A better Tulane, a better New Orleans
Sunday November 19th 2017

Remembering that this is not a fair fight: Cowen ignores Sodexo’s unethical and illegal behavior

For over a year, we have been waging a campaign to get living wages and basic respect for Tulane’s food workers. It’s important to remember, however, that this is not a fair fight. Sodexo routintely uses unethical and at times illegal tactics to intimidate workers. They illegally fired Ms. Terry at Loyola’s campus and have used all of the tactics described in a report released by Human Rights Watch in September (view the report here). [Note: TransAfrica will be releasing another independent report on Sodexo in January; New Orleans will be the only U.S. city discussed in that report].

This report details the many ways Sodexo has intimidated and abused their workers to prevent them from organizing for better conditions. Ultimately, the report concluded that Sodexo has “a management culture of deeply imbued hostility to workers’ organizing rights. Under US labor law, Sodexo is entitled to infuse anti-union hostility into its management culture. But this would not be the policy of a company adhering to the Universal Declaration of Human Rights, ILO core labor standards and other international norms. If, on the other hand, local managers’ actions are contrary to company policy, they reflect a failure to push down to local management levels Sodexo’s commitment to freedom of association.”

Here are some highlights from that report:

“Despite claims of adherence to international standards on workers’ freedom of association, Sodexo has launched aggressive campaigns against some of its US employees’ efforts to form unions and bargain collectively. Sodexo managers have used many of the tactics described above that, while legal under US law, violate international standards requiring non-interference with workers’ organizing rights. These have included: holding captive-audience meetings in which workers must sit through managers’ diatribes against trade unions without being able to hear from union representatives in the workplace at any time, including during breaks or lunch periods; requiring front-line supervisors to carry management’s anti-union message into one-on-one conversations with employees; and threatening workers that they can be permanently replaced if they exercise the right to strike for improved wages and conditions. But in some instances, Sodexo has crossed the line to anti-union behavior unlawful under both US law and international standards.”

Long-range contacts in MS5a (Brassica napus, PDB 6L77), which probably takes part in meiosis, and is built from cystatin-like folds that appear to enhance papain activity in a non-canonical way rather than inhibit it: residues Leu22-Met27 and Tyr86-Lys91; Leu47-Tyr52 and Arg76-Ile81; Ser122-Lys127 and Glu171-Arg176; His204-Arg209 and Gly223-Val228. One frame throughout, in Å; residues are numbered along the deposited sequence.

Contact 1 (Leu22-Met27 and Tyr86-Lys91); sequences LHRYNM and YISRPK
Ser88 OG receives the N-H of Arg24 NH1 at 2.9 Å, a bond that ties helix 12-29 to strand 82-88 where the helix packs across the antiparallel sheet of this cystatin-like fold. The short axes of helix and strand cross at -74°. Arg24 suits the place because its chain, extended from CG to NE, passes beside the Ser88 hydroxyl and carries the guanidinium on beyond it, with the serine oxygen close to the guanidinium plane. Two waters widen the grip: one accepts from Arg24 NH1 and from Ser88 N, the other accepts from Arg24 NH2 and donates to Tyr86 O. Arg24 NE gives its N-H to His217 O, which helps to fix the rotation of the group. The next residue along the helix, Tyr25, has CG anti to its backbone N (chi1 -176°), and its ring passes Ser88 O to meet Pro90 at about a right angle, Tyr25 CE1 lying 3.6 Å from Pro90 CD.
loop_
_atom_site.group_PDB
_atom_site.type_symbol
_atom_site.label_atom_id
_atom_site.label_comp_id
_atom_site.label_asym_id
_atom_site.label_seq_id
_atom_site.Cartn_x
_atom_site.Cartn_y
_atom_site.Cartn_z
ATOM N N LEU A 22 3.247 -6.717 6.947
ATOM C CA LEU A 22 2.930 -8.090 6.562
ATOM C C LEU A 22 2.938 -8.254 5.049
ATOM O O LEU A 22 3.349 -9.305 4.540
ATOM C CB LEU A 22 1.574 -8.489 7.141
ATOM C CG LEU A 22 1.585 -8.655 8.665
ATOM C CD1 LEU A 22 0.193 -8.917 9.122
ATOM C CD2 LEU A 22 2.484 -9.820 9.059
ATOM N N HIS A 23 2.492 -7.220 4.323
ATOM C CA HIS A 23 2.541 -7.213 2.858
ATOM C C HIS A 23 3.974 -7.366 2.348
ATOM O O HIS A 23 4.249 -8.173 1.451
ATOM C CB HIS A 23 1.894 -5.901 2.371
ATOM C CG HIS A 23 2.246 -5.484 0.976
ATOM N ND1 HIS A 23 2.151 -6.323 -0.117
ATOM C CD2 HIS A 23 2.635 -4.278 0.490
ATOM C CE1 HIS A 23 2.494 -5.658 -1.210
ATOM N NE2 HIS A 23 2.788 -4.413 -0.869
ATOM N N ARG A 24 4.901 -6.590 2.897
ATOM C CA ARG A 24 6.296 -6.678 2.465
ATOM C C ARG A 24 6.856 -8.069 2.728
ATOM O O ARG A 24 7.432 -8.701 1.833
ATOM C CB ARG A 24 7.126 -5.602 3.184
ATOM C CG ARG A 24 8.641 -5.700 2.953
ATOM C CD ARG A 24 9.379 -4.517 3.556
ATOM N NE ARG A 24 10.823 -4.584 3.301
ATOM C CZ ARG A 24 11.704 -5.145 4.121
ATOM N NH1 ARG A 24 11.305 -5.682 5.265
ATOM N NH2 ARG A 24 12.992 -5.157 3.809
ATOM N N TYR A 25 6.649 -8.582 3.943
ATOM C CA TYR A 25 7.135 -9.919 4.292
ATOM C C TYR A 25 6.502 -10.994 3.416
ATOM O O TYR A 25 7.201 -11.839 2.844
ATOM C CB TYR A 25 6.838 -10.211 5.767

“The firings were the most effective tactic Sodexo used to undermine workers’ organizing efforts, but Sodexo management also held a series of captive-audience meetings with anti-union videos. In these meetings, managers told workers that wages would be frozen if they voted for the union and pressured workers to revoke the union authorization cards they had signed.”

“While acceptable under US law, forcing workers into mandatory captive-audience meetings to watch anti-union videos and listen to anti-union speeches, without opportunity for workers to hear from union representatives at the workplace, runs counter to international standards on freedom of association.”

“These unfair labor practices are so egregious as to make a fair election impossible.”

“Recent developments indicate that Sodexo still resists workers’ new organizing attempts. The neutrality agreement between Sodexo and the unions covering organizing procedures at selected company locations ended in 2009.[229] Since then, Sodexo has again expressed hostility toward unions and workers’ organizing efforts, and taken steps to thwart union formation.”

“When workers began an organizing effort in late 2009, management responded by…demanding that workers sign an anti-union petition, interrogating workers about their union activity, and telling workers that their organizing efforts were under surveillance.”

Sodexo has used all of these tactics at Tulane and Loyola.

So what does this tell us about what’s happening at Tulane and Loyola? President Cowen and his administration continue to claim that there are no worker’s rights issues on our campus, and refuses to acknowledge any wrongdoing on the part of Sodexo. This means one of two things: President Cowen is genuinely oblivious to the way Sodexo operates, or he is consciously working with Sodexo to prevent workers from getting living wages and basic respect.

E-mail President Cowen at email hidden; JavaScript is required and make sure he’s informed about Sodexo’s illegal and unethical business practices.

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